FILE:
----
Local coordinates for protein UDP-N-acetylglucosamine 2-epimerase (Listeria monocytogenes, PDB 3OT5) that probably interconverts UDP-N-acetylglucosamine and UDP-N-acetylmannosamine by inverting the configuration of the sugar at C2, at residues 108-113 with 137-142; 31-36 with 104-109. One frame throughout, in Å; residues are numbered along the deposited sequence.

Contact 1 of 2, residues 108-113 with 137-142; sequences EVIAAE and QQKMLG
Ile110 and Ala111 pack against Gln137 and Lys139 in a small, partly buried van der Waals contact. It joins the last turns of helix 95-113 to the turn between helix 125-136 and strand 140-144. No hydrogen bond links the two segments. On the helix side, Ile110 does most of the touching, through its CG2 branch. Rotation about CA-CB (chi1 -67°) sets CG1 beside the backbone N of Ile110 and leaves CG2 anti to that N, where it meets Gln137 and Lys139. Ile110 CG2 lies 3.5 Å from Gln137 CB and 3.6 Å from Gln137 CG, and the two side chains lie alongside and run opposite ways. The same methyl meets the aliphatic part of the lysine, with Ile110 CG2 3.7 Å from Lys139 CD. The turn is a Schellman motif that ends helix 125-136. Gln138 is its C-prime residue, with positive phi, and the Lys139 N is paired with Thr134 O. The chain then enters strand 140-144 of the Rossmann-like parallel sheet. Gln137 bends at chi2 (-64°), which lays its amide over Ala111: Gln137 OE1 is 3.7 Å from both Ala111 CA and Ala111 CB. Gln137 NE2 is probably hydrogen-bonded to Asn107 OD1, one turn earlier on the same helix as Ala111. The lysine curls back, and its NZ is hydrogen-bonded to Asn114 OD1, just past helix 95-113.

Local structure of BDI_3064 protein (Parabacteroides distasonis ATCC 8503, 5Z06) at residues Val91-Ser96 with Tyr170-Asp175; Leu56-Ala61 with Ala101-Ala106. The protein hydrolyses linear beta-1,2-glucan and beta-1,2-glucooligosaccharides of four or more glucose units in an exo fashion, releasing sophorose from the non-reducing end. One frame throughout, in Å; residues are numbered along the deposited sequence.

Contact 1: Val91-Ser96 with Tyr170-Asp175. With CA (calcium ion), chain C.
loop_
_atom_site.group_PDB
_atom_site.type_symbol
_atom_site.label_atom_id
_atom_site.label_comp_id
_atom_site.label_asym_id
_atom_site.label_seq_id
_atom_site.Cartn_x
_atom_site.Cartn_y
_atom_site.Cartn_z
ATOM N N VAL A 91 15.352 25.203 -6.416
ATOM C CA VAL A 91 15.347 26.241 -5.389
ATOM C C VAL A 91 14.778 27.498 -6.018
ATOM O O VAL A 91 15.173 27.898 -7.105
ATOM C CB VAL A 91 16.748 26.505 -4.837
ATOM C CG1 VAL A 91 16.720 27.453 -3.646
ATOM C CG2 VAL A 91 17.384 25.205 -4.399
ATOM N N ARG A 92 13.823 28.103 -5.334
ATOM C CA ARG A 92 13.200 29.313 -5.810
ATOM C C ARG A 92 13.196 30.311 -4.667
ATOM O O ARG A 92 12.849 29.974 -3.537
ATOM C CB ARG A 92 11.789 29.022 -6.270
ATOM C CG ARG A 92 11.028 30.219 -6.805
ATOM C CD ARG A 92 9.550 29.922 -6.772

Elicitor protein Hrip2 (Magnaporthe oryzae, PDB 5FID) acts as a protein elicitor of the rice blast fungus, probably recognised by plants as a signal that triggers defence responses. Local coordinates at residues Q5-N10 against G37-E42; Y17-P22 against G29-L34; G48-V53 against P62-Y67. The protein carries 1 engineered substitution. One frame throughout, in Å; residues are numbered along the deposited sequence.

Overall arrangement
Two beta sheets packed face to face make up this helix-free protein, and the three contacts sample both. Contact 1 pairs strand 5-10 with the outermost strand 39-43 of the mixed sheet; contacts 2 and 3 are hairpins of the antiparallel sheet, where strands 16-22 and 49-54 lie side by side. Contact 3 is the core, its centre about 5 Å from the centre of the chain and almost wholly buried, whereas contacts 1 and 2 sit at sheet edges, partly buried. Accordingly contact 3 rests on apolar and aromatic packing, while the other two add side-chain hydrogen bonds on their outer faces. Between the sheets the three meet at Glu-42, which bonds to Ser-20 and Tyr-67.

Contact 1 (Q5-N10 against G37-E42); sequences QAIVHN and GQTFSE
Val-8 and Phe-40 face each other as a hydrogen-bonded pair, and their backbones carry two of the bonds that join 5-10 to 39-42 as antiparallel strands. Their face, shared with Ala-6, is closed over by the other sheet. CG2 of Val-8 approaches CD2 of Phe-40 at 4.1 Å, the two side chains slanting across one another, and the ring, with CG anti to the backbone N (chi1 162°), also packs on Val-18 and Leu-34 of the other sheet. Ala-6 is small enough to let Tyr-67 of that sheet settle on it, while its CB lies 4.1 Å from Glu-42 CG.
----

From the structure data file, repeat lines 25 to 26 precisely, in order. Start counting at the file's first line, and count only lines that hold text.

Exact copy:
ATOM C C ARG A 92 13.196 30.311 -4.667
ATOM O O ARG A 92 12.849 29.974 -3.537